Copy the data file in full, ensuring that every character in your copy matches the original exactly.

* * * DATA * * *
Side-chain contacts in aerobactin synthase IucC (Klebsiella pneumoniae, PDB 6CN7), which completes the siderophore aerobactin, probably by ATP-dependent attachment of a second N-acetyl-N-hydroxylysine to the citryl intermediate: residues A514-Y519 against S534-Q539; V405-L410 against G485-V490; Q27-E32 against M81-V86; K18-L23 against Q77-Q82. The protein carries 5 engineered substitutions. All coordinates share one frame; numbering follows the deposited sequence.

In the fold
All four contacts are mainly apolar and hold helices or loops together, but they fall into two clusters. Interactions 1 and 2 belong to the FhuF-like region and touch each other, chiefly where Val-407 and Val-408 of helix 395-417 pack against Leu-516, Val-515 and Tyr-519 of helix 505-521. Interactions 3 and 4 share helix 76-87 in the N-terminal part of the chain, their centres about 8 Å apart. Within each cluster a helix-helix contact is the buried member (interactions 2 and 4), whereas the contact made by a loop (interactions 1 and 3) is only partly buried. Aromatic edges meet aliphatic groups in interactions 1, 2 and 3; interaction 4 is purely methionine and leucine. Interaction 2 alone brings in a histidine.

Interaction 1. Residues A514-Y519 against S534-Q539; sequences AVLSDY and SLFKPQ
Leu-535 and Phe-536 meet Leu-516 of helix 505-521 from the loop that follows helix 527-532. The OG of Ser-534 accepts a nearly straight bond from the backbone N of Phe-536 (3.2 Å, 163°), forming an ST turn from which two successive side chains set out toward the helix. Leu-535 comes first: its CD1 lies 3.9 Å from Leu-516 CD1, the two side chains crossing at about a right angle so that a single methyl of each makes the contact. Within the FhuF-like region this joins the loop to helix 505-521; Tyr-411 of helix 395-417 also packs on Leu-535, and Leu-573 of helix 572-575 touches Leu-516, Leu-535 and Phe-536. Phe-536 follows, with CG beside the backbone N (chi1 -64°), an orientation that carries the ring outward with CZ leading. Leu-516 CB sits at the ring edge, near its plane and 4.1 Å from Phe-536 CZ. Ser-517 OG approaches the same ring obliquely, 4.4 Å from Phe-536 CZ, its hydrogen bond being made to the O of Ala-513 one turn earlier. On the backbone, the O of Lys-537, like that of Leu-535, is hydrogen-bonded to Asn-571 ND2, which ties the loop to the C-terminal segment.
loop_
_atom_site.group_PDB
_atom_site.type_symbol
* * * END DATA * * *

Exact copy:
Side-chain contacts in aerobactin synthase IucC (Klebsiella pneumoniae, PDB 6CN7), which completes the siderophore aerobactin, probably by ATP-dependent attachment of a second N-acetyl-N-hydroxylysine to the citryl intermediate: residues A514-Y519 against S534-Q539; V405-L410 against G485-V490; Q27-E32 against M81-V86; K18-L23 against Q77-Q82. The protein carries 5 engineered substitutions. All coordinates share one frame; numbering follows the deposited sequence.

In the fold
All four contacts are mainly apolar and hold helices or loops together, but they fall into two clusters. Interactions 1 and 2 belong to the FhuF-like region and touch each other, chiefly where Val-407 and Val-408 of helix 395-417 pack against Leu-516, Val-515 and Tyr-519 of helix 505-521. Interactions 3 and 4 share helix 76-87 in the N-terminal part of the chain, their centres about 8 Å apart. Within each cluster a helix-helix contact is the buried member (interactions 2 and 4), whereas the contact made by a loop (interactions 1 and 3) is only partly buried. Aromatic edges meet aliphatic groups in interactions 1, 2 and 3; interaction 4 is purely methionine and leucine. Interaction 2 alone brings in a histidine.

Interaction 1. Residues A514-Y519 against S534-Q539; sequences AVLSDY and SLFKPQ
Leu-535 and Phe-536 meet Leu-516 of helix 505-521 from the loop that follows helix 527-532. The OG of Ser-534 accepts a nearly straight bond from the backbone N of Phe-536 (3.2 Å, 163°), forming an ST turn from which two successive side chains set out toward the helix. Leu-535 comes first: its CD1 lies 3.9 Å from Leu-516 CD1, the two side chains crossing at about a right angle so that a single methyl of each makes the contact. Within the FhuF-like region this joins the loop to helix 505-521; Tyr-411 of helix 395-417 also packs on Leu-535, and Leu-573 of helix 572-575 touches Leu-516, Leu-535 and Phe-536. Phe-536 follows, with CG beside the backbone N (chi1 -64°), an orientation that carries the ring outward with CZ leading. Leu-516 CB sits at the ring edge, near its plane and 4.1 Å from Phe-536 CZ. Ser-517 OG approaches the same ring obliquely, 4.4 Å from Phe-536 CZ, its hydrogen bond being made to the O of Ala-513 one turn earlier. On the backbone, the O of Lys-537, like that of Leu-535, is hydrogen-bonded to Asn-571 ND2, which ties the loop to the C-terminal segment.
loop_
_atom_site.group_PDB
_atom_site.type_symbol